There are many horrors that seek to assail the unprepared Magician. These Evil Ones come in a variety of different forms. Their Shapes are often repulsive, their Numbers are unlimited and their Powers are destructive and deadly. However, we shall not come unprepared!
Let us expand our knowledge of the Evil Powers with yet another article, in which we will examine some more of the Evil Spirits as well as the meaning of some of the words we find in the Exorcisms.
We shall begin with two entities that belong to the class of evil that brings destruction about, through the means of diseases. We can find these two evils in the Simon Necronomicon, as they are named in the Exorcism BARRA EDINNAZU. These being NAMTAR and IDPA, or Pestilence and Fever.
Catching a fever in today’s world isn’t that big of a worry anymore, due to our improved healthcare and great medical knowledge. Though, the fever still makes a lot of victims in third-world countries and is still greatly feared in such places, as it was in ancient Sumer. Catching a fever back in those days could well mean certain death. So, to combat this invisible and elusive killer that struck down men and women, young and old, and capable of wiping out entire households, the priests of those days designed various exorcisms and incantations in order to cure their patients.
We can find a nice example of this in a translation that comes from such an incantation that was found on a cuneiform tablet that belongs to the series ASSAKI MARSUTI. This incantation ends with these words:
“O Sickness of the Heart! O Heartache!
O Headache! O Toothache!
O Pestilence! O Grievous Fever!
By Heaven and Earth may ye be Exorcised!”
As you can see, bodily illness was greatly feared and needed to be exorcised. For this reason are these evil diseases included in our exorcisms, that they may not strike down the unwary Magician. NAMTAR was an equally feared disease, as is obvious when we look at its meaning, that being Pestilence.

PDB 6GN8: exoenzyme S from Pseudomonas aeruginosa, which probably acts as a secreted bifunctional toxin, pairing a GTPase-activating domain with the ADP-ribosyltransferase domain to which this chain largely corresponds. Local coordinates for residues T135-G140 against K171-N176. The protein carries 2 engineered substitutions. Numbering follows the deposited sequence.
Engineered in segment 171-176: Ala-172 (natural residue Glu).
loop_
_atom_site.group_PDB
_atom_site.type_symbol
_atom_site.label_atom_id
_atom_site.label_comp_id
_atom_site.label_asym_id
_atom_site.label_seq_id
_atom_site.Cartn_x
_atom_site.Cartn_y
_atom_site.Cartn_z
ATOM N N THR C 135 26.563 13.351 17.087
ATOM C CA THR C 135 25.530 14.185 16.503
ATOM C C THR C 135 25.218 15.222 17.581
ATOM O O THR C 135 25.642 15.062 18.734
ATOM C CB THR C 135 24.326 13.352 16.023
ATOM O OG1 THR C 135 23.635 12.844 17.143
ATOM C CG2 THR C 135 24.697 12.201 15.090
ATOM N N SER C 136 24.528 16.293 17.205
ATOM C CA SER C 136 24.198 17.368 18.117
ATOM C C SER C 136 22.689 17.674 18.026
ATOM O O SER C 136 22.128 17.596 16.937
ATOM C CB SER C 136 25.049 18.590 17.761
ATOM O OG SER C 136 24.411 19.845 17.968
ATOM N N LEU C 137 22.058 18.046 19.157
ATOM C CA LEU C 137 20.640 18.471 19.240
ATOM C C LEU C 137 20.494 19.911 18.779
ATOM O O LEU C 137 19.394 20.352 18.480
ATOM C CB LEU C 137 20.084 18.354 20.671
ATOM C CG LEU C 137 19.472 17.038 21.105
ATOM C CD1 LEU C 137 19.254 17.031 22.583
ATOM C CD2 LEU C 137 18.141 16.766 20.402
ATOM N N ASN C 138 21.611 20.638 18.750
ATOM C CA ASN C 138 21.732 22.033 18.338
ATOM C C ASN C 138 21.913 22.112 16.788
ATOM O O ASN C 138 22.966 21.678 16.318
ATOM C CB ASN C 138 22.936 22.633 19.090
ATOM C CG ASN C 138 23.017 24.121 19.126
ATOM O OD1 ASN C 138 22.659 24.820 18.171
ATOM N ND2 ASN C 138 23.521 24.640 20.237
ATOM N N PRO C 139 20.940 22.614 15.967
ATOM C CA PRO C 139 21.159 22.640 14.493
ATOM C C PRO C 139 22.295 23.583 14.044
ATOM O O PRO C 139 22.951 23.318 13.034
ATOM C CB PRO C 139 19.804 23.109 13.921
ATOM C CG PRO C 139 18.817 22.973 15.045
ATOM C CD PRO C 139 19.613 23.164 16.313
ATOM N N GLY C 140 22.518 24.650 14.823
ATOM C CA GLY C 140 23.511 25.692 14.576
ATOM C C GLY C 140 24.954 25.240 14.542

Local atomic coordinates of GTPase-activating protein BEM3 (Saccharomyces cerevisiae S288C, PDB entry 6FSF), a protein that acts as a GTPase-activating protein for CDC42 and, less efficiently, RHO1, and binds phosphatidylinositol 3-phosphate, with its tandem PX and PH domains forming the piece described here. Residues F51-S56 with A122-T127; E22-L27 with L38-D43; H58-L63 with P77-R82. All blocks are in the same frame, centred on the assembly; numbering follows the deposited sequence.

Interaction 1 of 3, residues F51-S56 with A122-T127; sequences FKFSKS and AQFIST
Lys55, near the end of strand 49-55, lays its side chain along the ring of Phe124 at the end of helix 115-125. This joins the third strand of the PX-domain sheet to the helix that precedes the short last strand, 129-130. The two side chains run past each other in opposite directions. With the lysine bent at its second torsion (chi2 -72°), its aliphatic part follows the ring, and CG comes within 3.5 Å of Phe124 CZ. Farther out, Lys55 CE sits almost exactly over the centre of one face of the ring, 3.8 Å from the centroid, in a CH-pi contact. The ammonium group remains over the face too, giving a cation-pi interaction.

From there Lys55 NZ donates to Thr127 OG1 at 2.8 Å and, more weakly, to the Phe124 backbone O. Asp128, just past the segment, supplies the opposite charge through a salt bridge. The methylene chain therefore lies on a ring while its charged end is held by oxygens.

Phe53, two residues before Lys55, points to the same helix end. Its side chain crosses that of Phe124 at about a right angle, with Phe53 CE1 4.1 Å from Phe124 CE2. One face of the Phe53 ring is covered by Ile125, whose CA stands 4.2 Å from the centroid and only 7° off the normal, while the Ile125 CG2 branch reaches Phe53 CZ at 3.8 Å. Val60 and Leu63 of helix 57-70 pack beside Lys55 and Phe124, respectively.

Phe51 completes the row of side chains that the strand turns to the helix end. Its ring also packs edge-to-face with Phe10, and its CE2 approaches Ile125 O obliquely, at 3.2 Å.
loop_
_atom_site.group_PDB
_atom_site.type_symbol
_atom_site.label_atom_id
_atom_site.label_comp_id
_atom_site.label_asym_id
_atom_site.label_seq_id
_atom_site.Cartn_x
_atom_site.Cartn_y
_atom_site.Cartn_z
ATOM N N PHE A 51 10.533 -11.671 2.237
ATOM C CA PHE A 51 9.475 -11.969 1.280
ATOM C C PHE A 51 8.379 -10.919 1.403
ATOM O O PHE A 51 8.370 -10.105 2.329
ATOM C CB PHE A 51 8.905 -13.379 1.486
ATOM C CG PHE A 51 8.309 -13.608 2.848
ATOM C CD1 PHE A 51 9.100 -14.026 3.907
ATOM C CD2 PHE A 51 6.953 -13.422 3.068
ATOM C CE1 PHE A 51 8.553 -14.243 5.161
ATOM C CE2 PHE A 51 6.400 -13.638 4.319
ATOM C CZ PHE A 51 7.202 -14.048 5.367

Pestilence is not its only meaning though. It has this meaning in the Exorcism BARRA EDINNAZU.
In Sumerian NAMTAR means “destiny” or “fate”. But NAMTAR is also a minor Deity that acts as a minister of ERESHKIGAL, Queen of the Underworld. ERESHKIGAL is also his mother, as NAMTAR was born from a union between her and the God ENLIL. NAMTAR was considered responsible for diseases and plagues and the people of ancient Sumer made offerings to him to prevent those illnesses. NAMTAR commands Sixty Diseases in the form of Demons that can penetrate different parts of the human body. These Demons are mentioned in a part of the Magan Text that speaks of Inanna’s Descent, given here below.
“ISHTAR raised up Her arm.
ERESHKIGAL summoned NAMTAR
The Magician NAMTAR
Saying these words she spoke to him
Go! Imprison her!
Bind her in Darkness!
Chain her in the Sea below the Seas!
Release against her the Seven ANNUNNAKI!
Release against her the Sixty Demons!
Against her eyes, the demons of the eyes!
Against her sides, the demons of the sides!
Against her heart, the demons of the heart!
Against her feet, the demons of the feet!
Against her head, the demons of the head!
Against her entire body, the demons of KUR!”
And the demons tore at her, from every side. Maybe there are some readers out there who have wondered about the meaning of certain words that can be found throughout the Texts. I know I have! One of those words can be found in various places in the chapters that make up the Simon Necronomicon and is written in a number of different forms. We encounter this word for the first time at the end of the Testimony of the Mad Arab. It is the word KAKAMMU. Some of the Exorcisms do also end with this particular word. In the Exorcism of the Crown of ANU this word is written as GAGGAMANNU and it is written as KAKKAMMANUNU in the Conjuration of the Fire God. I did some research in order to discover the meaning of those words and I came to the conclusion that all of these words have the same meaning and are basterdized versions of the original words.These original words are the Accadian word KAKAMA, which means “Amen” and the Assyrian word AMANU, which also means “Amen”. These words are obviously a good choice to end a prayer with.